Second man charged with making false statements to investors

Press Release – Serious Fraud Office
The Serious Fraud Office (SFO) has laid charges against Mark James Whelan, a 40 year-old unemployed man, in relation to an investigation of the options trading company Derivatek New Zealand Limited.

Last week the SFO laid charges against Gregory Alan Arnott, an Auckland options trader who traded through his company, Derivatek, on behalf of New Zealand clients on the Australian Stock Exchange (ASX). Mark James Whelan is an associate of Mr Arnott and the SFO alleges that he assisted to enlist investors to invest funds with Mr Arnott and Derivatek, through his company Global Futures Trading Limited (Global Futures).

Mr Whelan is facing charges laid under the Crimes Act of theft by person in a special relationship (3x) and false statement by promoter (7x).

As with Mr Arnott, the SFO alleges that Mr Whelan used investors’ funds to fund a portion of an advance fee for a US$20 million loan and for personal use. The SFO also alleges that in order to conceal this activity, Mr Whelan then issued false statements to these investors.

Mr Whelan has been remanded to appear in the Auckland District Court on 22 November.

Mr Whelan is also facing charges laid in September 2011 by the SFO relating to fraud involving Motor Trade Finances Limited.

Note to editors

Background to investigation
The SFO commenced an investigation into Derivatek as a result of information obtained during an earlier investigation into the activities of Australian Securities (NZ) Ltd (ASL), another options trading company operated by Gregory Arnott. Mr Arnott set up and operated the following companies through which he traded: ASL; Derivatek; and Derivatives Management Limited. He is the sole director and shareholder of these companies.

Mark Whelan incorporated Global Futures in November 2006. This company was used by Mr Whelan and various business associates to personally invest with Mr Arnott. From mid-2007, Mr Whelan used Global Futures to obtain high net worth individuals to invest funds which were then to be traded by Mr Arnott through Derivatek.

Individual Global Futures investors received monthly statements from Mr Whelan reporting the value and profit or loss on their individual investment.

Crimes Act Offences
Section 220 Theft by person in special relationship

(1) This section applies to any person who has received or is in possession of, or has control over, any property on terms or in circumstances that the person knows require the person—
(a) to account to any other person for the property, or for any proceeds arising from the property; or
(b) to deal with the property, or any proceeds arising from the property, in accordance with the requirements of any other person.
(2) Every one to whom subsection (1) applies commits theft who intentionally fails to account to the other person as so required or intentionally deals with the property, or any proceeds of the property, otherwise than in accordance with those requirements.
(3) This section applies whether or not the person was required to deliver over the identical property received or in the person’s possession or control.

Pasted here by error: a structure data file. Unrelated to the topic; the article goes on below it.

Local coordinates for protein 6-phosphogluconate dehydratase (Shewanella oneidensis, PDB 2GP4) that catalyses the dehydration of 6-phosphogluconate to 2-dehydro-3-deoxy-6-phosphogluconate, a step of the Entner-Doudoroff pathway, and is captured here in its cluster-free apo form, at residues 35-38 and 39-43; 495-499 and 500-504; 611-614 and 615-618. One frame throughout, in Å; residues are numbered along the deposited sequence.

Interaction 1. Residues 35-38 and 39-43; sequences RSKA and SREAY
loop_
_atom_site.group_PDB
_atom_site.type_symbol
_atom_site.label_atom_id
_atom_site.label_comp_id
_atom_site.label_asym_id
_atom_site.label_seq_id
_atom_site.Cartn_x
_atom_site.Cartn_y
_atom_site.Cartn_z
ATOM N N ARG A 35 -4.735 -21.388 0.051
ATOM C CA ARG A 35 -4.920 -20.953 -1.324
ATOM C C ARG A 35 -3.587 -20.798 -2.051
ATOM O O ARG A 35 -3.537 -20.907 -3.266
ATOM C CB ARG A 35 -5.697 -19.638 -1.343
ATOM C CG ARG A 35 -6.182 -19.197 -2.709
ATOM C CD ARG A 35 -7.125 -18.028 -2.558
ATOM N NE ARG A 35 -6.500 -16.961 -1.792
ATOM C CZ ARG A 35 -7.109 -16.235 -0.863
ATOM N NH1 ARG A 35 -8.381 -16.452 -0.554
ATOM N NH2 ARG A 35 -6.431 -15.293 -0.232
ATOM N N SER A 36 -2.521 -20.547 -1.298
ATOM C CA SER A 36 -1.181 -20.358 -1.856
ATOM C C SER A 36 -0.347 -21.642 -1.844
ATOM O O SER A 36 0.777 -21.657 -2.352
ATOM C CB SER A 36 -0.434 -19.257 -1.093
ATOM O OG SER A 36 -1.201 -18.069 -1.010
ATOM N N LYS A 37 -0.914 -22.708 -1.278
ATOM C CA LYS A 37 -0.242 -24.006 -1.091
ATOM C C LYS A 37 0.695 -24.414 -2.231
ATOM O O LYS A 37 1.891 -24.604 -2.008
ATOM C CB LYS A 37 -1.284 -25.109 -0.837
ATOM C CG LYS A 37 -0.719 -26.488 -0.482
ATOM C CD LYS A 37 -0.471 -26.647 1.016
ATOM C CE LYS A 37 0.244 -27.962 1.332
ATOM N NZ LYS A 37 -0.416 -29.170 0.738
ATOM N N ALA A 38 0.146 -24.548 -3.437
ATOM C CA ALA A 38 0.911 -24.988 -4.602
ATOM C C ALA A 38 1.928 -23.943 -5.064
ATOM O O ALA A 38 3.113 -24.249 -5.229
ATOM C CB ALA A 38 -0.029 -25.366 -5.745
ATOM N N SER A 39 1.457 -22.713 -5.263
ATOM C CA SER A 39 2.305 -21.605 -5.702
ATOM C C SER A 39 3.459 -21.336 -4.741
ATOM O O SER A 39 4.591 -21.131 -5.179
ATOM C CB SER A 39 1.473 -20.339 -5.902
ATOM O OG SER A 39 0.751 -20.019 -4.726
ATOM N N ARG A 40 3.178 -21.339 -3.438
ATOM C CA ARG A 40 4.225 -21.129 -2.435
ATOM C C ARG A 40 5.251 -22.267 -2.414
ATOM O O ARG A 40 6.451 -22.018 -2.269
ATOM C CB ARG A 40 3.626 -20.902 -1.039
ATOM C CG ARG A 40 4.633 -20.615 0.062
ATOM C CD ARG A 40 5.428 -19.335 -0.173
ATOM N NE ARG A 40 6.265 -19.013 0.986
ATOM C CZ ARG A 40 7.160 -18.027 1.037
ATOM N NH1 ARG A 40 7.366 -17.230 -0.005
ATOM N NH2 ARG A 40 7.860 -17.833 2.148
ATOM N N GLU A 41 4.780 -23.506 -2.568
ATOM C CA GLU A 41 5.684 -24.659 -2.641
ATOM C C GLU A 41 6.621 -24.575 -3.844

(4) For the purposes of subsection (1), it is a question of law whether the circumstances required any person to account or to act in accordance with any requirements

242 False statement by promoter, etc.
(1) Every one is liable to imprisonment for a term not exceeding 10 years who, in respect of any body, whether incorporated or unincorporated and whether formed or intended to be formed, makes or concurs in making or publishes any false statement, whether in any prospectus, account, or otherwise, with intent—
(a) to induce any person, whether ascertained or not, to subscribe to any security within the meaning of the Securities Act 1978; or
(b) to deceive or cause loss to any person, whether ascertained or not; or
(c) to induce any person, whether ascertained or not, to entrust or advance any property to any other person.
(2) In this section, false statement means any statement in respect of which the person making or publishing the statement—
(a) knows the statement is false in a material particular; or
(b) is reckless as to the whether the statement is false in a material particular

Role of the SFO
The Serious Fraud Office (SFO) was established in 1990 under the Serious Fraud Office Act in response to the collapse of financial markets in New Zealand at that time.
The SFO operates three investigative teams:
• Evaluation & Intelligence;
• Financial Markets & Corporate Fraud; and
• Fraud & Corruption.

The SFO operates under two sets of investigative powers.

Part I of the SFO Act provides that it may act where the Director “has reason to suspect that an investigation into the affairs of any person may disclose serious or complex fraud.”

Part II of the SFO Act provides the SFO with more extensive powers where: “…the Director has reasonable grounds to believe that an offence involving serious or complex fraud may have been committed…”
The SFO’s Annual Report 2011 sets out its achievements for the past year, while the Statement of Intent 2012-2015 sets out the SFO’s three year strategic goals and performance standards. Both are available online at: www.sfo.govt.nz

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